X-Linked Agammaglobulinemia: Pathogenesis and clinical ...

X-Linked Agammaglobulinemia: Pathogenesis and clinical findings

The epidemiology of this disease is 1/340,000 births and roughly double this rate in male births. 40% of patients diagnosed with XLA have a family history of the disease. The remainder likely arises via sporadic mutation. Signs of immunodeficiency may appear 3-9 months after birth, due to a decline in maternal antibody.

Genetic Predisposition -> Mutation of BTK gene on the X chromosome -> Impaired function of BTK, a signal transduction protein involved in B cell maturation -> Decreased Phospholipase C signaling downstream of BTK -> Impaired maturation of B cells from precursor cells -> Impaired B cell function -> Inability to produce all classes of immunoglobulin proteins (antibodies) -> Complete deficiency in adaptive humoral immunity


 • Absence of mature B cells (CD19+) and plasma cells in blood and bone marrow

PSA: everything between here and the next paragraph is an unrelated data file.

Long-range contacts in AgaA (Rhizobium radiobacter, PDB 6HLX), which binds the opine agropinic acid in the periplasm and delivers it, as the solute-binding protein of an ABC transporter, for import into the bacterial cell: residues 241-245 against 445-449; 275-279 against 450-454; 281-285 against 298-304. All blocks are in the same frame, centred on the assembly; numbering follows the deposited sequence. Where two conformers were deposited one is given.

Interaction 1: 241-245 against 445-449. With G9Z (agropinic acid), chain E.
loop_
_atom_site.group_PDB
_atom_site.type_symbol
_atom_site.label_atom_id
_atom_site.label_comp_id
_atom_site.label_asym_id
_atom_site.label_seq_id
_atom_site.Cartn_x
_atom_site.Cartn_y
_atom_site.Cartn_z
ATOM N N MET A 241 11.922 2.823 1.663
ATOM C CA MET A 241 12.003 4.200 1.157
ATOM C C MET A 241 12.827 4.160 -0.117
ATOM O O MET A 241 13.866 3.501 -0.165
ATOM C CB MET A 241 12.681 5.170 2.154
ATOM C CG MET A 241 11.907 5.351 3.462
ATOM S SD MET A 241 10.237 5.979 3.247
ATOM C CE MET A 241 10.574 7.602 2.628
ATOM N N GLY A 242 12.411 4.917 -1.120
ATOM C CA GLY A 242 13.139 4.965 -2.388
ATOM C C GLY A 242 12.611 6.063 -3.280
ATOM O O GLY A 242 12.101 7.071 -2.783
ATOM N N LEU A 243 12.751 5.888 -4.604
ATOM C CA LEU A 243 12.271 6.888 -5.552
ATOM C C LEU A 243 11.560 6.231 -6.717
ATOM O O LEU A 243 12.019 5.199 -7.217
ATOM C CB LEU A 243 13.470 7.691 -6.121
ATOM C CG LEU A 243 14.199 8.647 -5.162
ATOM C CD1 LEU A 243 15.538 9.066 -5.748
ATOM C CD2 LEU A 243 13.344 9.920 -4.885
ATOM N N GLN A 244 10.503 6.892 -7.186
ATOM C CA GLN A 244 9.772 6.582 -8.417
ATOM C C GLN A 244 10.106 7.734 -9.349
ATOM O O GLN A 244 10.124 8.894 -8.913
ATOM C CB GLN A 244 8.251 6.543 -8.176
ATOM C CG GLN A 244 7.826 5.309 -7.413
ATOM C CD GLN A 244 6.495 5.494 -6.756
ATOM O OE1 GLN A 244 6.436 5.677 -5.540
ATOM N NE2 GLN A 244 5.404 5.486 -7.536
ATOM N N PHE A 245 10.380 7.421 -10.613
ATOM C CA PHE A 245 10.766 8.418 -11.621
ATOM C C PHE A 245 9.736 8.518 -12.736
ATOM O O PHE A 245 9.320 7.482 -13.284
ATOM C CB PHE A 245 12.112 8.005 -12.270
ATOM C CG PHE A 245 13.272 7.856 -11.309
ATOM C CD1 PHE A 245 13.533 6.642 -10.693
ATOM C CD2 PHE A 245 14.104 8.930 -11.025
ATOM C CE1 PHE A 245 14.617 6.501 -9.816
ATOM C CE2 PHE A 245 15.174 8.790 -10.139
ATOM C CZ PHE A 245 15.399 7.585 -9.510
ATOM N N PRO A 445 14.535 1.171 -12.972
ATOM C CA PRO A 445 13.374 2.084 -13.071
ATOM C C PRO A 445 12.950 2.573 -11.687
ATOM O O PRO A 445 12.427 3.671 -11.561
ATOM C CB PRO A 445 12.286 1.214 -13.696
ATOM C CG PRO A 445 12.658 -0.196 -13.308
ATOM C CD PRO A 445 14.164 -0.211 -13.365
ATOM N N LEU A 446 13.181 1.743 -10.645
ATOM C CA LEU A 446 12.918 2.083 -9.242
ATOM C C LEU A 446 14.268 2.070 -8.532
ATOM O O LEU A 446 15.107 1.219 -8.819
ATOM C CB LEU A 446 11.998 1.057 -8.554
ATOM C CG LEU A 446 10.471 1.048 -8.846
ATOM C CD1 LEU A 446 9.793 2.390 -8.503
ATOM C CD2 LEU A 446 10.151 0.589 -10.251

• Absence of tonsils, adenoids, +/- lymph nodes

 • Increased susceptibility to infection, especially bacterial infections (e.g. bacterial pneumonia)

 • Decreased or undetectable levels of IgA, IgG, and IgM

 • Decreased or undetectable antibodies in response to immunizations and common antigens

#Agammaglobulinemia #XLinked  #pathophysiology #immunology
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The Calgary Guide to Understanding Disease
Account created for The Calgary Guide to Understanding Disease - Linking pathophysiology to clinical presentation - http://calgaryguide.ucalgary.ca/
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